means are contemplated or used in their execution. The law looks to the general tendency of such agreements; and it closes the door to temptation, by refusing them recognition in any of the courts of the country.' 69 U.S. at pages 55, 56.
The second category of cases relied upon by the defendant concerns contracts the purpose of which was the performance of an illegal act or where the consideration in whole or in part was illegal, Auditorium Kennel Club v. Atlantic City, 199 A. 908, 16 N.J.Misc. 354 (Sup. Ct. 1938) (a lease contemplating use of premises for dog racing, an illegal activity under New Jersey law).
The third category of cases advanced by the defendant involves agreements for collusive bidding on government contracts, Brooks v. Cooper, 50 N.J.Eq. 761, 26 A. 978, 21 L.R.A. 617 (N. & A. 1893); Gulick v. Ward, 10 N.J.L. 87 (Sup. Ct. 1828). The latter case involved a contract which provided that the plaintiff would forbear from submitting an offer to the government to carry mail over a certain route provided that if the defendant received the government mail contract he would pay the plaintiff $ 1,000. The court held this contract to be void as against public policy as its arrangement reducing the number of competitors tendering bids for a government contract would defeat the clear purpose of the statute requiring that contracts be given to the lowest bidder.
The contract in the present case, however, does not fall in any of these categories. It is not a contract by the defendant to pay the plaintiff for inducing a public official to act in a certain manner; it is not a contract to do an illegal act; and it is not a contract which contemplates collusive bidding on a public contract. It should be noted that the first and third categories of cases, upon which the defendant relies most heavily, involve agreements which directly impinge upon government activities. In the case at hand, the contract's only effect on the government was that ultimately the government was to buy the product of which defendant's goods were to be a component. Neither the defendant nor the plaintiff had any dealings with the United States on account of this contract, and therefore the profit accruing to the plaintiff was not to have been earned as a result of either inducing government action or interfering with the system of competitive bidding. This contract cannot, therefore, be declared void as against public policy on the basis of the precedents cited by the defendant.
It is quite possible that the plaintiff was to have received a very high profit on the sale of the parts, either because The Hoover Company agreed to pay too high a price or because the defendant quoted too low a price. Further proof would be required to establish this as a fact. Even if it were proved that the plaintiff was to have received a far greater profit than the defendants for a much smaller contribution, the defendant would nevertheless be bound by his agreement by the familiar rule that relative values of the consideration in a contract between business men dealing at arm's length without fraud will not affect the validity of the contract, The Coast National Bank v. Bloom, 113 N.J.L. 597, 174 A. 576, 95 A.L.R. 528 (E. & A. 1934); Restatement of the Law of Contracts Sec. 81 (1932).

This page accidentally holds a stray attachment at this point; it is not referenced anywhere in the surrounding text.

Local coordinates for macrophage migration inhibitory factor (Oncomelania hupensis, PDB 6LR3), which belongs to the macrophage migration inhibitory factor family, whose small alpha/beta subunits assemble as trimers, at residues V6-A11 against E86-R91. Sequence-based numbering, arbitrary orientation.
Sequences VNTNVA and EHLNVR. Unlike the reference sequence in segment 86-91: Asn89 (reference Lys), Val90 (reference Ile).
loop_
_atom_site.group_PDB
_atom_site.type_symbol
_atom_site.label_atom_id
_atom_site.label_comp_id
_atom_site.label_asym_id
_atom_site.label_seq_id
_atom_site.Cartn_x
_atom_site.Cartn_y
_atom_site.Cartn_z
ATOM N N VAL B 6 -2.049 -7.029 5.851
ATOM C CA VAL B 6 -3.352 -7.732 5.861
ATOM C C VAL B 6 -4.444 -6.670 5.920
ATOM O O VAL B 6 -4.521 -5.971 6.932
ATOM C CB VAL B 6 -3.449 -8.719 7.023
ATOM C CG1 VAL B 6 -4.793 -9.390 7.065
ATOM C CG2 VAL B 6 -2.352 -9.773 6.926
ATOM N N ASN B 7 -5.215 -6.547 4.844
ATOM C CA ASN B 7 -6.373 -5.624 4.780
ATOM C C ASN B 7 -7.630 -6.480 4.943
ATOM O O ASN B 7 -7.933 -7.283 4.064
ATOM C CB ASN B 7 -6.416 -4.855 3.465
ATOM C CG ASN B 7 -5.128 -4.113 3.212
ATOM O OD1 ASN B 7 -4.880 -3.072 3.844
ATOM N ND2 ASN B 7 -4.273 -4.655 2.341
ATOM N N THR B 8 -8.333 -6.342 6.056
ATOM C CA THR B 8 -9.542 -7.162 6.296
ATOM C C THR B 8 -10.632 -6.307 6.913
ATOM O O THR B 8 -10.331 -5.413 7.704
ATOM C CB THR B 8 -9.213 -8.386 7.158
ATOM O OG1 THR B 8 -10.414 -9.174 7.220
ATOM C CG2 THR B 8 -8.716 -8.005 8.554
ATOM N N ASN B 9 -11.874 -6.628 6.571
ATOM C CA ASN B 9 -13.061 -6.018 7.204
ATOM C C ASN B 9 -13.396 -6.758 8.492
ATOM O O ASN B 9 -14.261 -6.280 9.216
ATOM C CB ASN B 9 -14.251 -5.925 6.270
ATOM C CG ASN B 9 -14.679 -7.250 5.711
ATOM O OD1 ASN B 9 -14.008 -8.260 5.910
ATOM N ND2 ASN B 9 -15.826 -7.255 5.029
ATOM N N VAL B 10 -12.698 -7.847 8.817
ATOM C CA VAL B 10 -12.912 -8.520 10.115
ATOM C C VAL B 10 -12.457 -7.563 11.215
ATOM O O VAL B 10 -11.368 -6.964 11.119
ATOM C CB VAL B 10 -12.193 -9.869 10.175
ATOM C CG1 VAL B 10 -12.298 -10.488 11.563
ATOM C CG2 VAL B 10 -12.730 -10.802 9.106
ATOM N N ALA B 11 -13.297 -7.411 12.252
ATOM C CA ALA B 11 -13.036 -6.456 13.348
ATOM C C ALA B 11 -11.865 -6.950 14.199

The fact that the government is the ultimate purchaser of the product in which defendant's parts are used is cited by the defendant as a reason to hold that this contract is void as against public policy. To so hold would necessitate either ruling that all contracts are void if they provide for compensation for middlemen, such as Black Industries, between producer and purchaser of goods which ultimately are incorporated in products sold to the government, a result which is not supported by precedent and which would defy the realities of our economic life, or deciding in every case involving such a contract whether the compensation paid a middleman such as the plaintiff here who locates purchasers and assists the producer in other ways, is reasonable. This latter course would, in effect, impose price regulatory functions on the court. There are other and more effective methods of insuring that the government does not pay an unreasonable price for its supplies. The manufacturer selling directly to the United States must conform to procedures such as bidding designed to protect the government, and which should, in conjunction with the ordinary considerations of profits and loss, insure that prime contractors do not pay outlandish prices for the products they buy in order to fulfill a government contract. The contract may be subject to renegotiation. 50 U.S.C.A.Appendix, § 1211 et seq. I do not believe that it is the function of the court to interfere by determining the validity of a contract between ordinary business men on the basis of its beliefs as to the adequacy of the consideration. Consequently, I hold that, assuming the facts to be as stated by the defendant, the contract sued on in this case is not void as against public policy and the defendant's motion for a summary judgment will, therefore, be denied.
Let an order be submitted in accordance with this opinion.
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